In a game of social deduction and bluffing, winning through random luck is aesthetically displeasing. It violates the Theory of Fun learning aspect of the game, and it feels a lot like the cheesy one-trick ponies who go for an easy win or a quick loss. Give those players a town killing role like Vigilante or Jailor, and they just go for it: soaking up praise if they kill a good target, shrugging if they kill a bad target. I generally do not trust people who exult in random violence.

I had a recent game where the town effectively lost on night 2 because we had two Vigilantes, both of whom shot randomly, both of whom killed fellow townies. For those who have not played Town of Salem, Vigilantes kill themselves the next night if they kill their fellow townies; in a game with 15 players and multiple teams, you can imagine how good your odds are after losing 4 teammates to friendly fire.

But if both Vigilantes had randomly killed mafia members, the town would have had an easy win and celebrated its brilliant heroes. We are happier to win through no virtue than to lose by our own fault.

: Zubon

Special Abilities

When I started playing Town of Salem, I wondered if the game’s roles would spoil me for normal games of Mafia/Werewolf. They certainly give me the wrong expectations. In a normal game, few to no players have special roles. The Town is working on little better than random chance until they see a few votes. The game is very different without investigative roles.

Hypothesis: most of the recent posts about leavers arose from people who did not like their roles. There is one great way to eliminate all those people up front: no one gets a special ability. Those players will not show up to that game to begin with.

I am increasingly speculating that leavers are cheesy one-trick ponies. He wanted a killing role. Doesn’t get it? Gone. And it needs to be one of the good killing roles, like a Serial Killer! Arsonist has to wait a while to kill — gone. Bodyguard must protect instead of actively killing — gone. Consort role-blocks — that could be okay, and it might become a killing role. (This undermines my premise of nearly random suicides.)

: Zubon

Ashes: Rise of the Phoenixborn

The last game I learned at our post-Gen Con game night was Ashes: Rise of the Phoenixborn. I use “learned” loosely. We mostly learned how to play, but we were not sure that we had the rules right because we went mostly from someone’s explanation rather than having everyone read the rules, and when we did consult the rules we found things the explanation had missed and a few points that might have been missed in the rules entirely and need a FAQ. Or maybe we just did not find the right page in the rules in the midst of play.

Ashes is a living card game of the sort becoming popular after the relative decline of collectible card games. Android: Netrunner and the Pathfinder Adventure Card Game would be in the same category. Instead of buying blind booster packs, you buy an entire set and construct decks from that, then expansions and such come along.

We played a couple of games using the recommended decks. It seemed entertaining, although using recommended decks skipped the deckbuilding experience, and we did not have enough play experience to do much more than learn the basics (and maybe not well). So this is not so much a review as some vague impressions.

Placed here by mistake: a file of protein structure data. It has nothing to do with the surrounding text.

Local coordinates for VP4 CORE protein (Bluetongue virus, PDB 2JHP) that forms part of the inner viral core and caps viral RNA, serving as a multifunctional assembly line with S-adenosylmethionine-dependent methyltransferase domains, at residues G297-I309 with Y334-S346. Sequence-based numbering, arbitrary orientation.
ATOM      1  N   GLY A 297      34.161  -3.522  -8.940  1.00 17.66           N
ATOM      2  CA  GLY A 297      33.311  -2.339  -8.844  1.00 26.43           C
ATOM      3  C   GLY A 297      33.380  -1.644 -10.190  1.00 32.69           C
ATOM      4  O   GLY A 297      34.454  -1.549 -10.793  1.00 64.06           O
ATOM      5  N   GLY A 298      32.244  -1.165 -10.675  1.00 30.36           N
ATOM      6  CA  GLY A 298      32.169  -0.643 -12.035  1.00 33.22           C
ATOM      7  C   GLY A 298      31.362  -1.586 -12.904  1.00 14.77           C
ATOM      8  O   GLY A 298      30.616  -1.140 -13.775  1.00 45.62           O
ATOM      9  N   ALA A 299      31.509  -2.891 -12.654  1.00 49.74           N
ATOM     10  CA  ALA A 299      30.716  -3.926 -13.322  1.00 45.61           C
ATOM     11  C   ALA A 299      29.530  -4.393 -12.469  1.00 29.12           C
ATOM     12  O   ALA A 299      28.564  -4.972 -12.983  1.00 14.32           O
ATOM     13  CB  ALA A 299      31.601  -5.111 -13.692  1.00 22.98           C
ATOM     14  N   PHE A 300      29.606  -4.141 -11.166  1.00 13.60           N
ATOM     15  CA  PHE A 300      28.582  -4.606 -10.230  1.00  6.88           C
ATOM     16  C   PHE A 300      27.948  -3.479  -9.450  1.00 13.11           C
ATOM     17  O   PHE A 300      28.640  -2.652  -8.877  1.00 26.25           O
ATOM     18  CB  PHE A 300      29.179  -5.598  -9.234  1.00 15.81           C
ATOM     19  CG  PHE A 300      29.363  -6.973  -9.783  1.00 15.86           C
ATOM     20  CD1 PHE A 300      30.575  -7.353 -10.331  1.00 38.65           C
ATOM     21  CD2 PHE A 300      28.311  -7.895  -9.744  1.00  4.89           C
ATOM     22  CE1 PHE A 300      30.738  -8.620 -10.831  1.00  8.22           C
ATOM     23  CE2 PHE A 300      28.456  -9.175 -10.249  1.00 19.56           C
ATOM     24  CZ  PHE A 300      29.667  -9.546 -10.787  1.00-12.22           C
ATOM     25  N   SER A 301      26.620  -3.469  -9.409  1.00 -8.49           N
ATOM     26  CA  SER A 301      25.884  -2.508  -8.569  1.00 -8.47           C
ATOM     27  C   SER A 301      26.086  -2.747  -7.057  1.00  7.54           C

The cards are pretty. Continue reading Ashes: Rise of the Phoenixborn

Low Hanging Design Fruit in Online Card Games

I’m trying Magic Duels, and the story mode is mostly bad. You do not get to pick your cards, and they change after every win, so you do not even know what they are in advance. In theory, this means the difficulty of your deck and your opponent’s can be finely tuned to face each other. Because luck of the draw is a large factor, you can do exactly the same thing two games in a row and either win undamaged or lose before you get a fourth land (or draw a fourth card other than a land). Part of the point of CCGs is that you control the randomness through deck design. When the game controls your deck and what random cards are available to each side, your skill as a player is dwarfed by factors outside your control. And then the white deck is tuned and stacked for guaranteed wins, plus tutorials inside in tutorials.

The particular bit of randomness that is galling me is mana flood/screw. Streakiness is an aspect of true randomness, more so than most people believe. It is a fact of life in physical card games because you cannot get a relatively even spread of land throughout a deck without stacking the deck. But you know what computers can do? Randomize within limits. They can be programmed with rules like, “If a deck has 20/60 lands, the deck should not have 5-card streaks of all lands or no lands.” The lands need not be evenly distributed throughout the deck; toss in a bit of randomness to keep it from being predictable, it’s a card game. But if you have a computer that can keep the most ridiculous extremes of randomness from happening, why would you let them happen other than thinking that is a feature of the game? “Yeah, the dice came up that you had a near-guaranteed win/loss. Great game, eh?”

I have won games because my opponent did not draw a third land until its health was in the single digits, and I have lost games because of drawing 12 lands by turn 10. Neither of these were good games, and these are entirely preventable problems when a computer is in charge of the deck.

: Zubon

One Night Ultimate Werewolf

Given my recent binging on online Mafia, I was keen on seeing Bezier Games, the Ultimate Werewolf folks. Like Town of Salem, One Night uses a variety of roles with special abilities, and the One Night variation advertises itself as no moderator, no elimination, no boring parts. It has proved popular enough to get an expansion (Daybreak) and a spinoff (One Night Ultimate Vampire). My impressions are based on game demos at Gen Con, not deep and repeated play.